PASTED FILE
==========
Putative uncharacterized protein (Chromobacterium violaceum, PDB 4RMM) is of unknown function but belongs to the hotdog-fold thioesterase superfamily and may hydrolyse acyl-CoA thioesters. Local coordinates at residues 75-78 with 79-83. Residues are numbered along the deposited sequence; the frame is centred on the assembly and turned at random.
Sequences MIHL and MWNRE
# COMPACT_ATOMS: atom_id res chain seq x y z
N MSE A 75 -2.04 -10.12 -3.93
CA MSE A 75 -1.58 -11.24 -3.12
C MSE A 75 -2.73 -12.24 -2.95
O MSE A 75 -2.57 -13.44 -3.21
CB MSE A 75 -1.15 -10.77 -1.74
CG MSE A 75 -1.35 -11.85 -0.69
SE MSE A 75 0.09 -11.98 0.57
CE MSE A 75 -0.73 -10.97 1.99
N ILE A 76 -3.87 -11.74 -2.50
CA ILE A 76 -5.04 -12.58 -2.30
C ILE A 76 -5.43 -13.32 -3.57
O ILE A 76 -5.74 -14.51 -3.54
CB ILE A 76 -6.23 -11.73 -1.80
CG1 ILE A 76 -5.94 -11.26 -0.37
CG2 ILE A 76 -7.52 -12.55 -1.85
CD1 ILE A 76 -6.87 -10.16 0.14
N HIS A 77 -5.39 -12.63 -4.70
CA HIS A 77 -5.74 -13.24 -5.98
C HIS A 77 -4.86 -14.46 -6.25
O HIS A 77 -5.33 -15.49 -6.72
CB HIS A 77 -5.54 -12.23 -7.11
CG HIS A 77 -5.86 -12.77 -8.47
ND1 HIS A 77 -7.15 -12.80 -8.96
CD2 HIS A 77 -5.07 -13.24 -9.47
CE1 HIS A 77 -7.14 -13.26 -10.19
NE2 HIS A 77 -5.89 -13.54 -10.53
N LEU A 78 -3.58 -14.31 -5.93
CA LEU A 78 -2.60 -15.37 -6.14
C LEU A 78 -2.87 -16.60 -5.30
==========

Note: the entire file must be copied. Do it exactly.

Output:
Putative uncharacterized protein (Chromobacterium violaceum, PDB 4RMM) is of unknown function but belongs to the hotdog-fold thioesterase superfamily and may hydrolyse acyl-CoA thioesters. Local coordinates at residues 75-78 with 79-83. Residues are numbered along the deposited sequence; the frame is centred on the assembly and turned at random.
Sequences MIHL and MWNRE
# COMPACT_ATOMS: atom_id res chain seq x y z
N MSE A 75 -2.04 -10.12 -3.93
CA MSE A 75 -1.58 -11.24 -3.12
C MSE A 75 -2.73 -12.24 -2.95
O MSE A 75 -2.57 -13.44 -3.21
CB MSE A 75 -1.15 -10.77 -1.74
CG MSE A 75 -1.35 -11.85 -0.69
SE MSE A 75 0.09 -11.98 0.57
CE MSE A 75 -0.73 -10.97 1.99
N ILE A 76 -3.87 -11.74 -2.50
CA ILE A 76 -5.04 -12.58 -2.30
C ILE A 76 -5.43 -13.32 -3.57
O ILE A 76 -5.74 -14.51 -3.54
CB ILE A 76 -6.23 -11.73 -1.80
CG1 ILE A 76 -5.94 -11.26 -0.37
CG2 ILE A 76 -7.52 -12.55 -1.85
CD1 ILE A 76 -6.87 -10.16 0.14
N HIS A 77 -5.39 -12.63 -4.70
CA HIS A 77 -5.74 -13.24 -5.98
C HIS A 77 -4.86 -14.46 -6.25
O HIS A 77 -5.33 -15.49 -6.72
CB HIS A 77 -5.54 -12.23 -7.11
CG HIS A 77 -5.86 -12.77 -8.47
ND1 HIS A 77 -7.15 -12.80 -8.96
CD2 HIS A 77 -5.07 -13.24 -9.47
CE1 HIS A 77 -7.14 -13.26 -10.19
NE2 HIS A 77 -5.89 -13.54 -10.53
N LEU A 78 -3.58 -14.31 -5.93
CA LEU A 78 -2.60 -15.37 -6.14
C LEU A 78 -2.87 -16.60 -5.30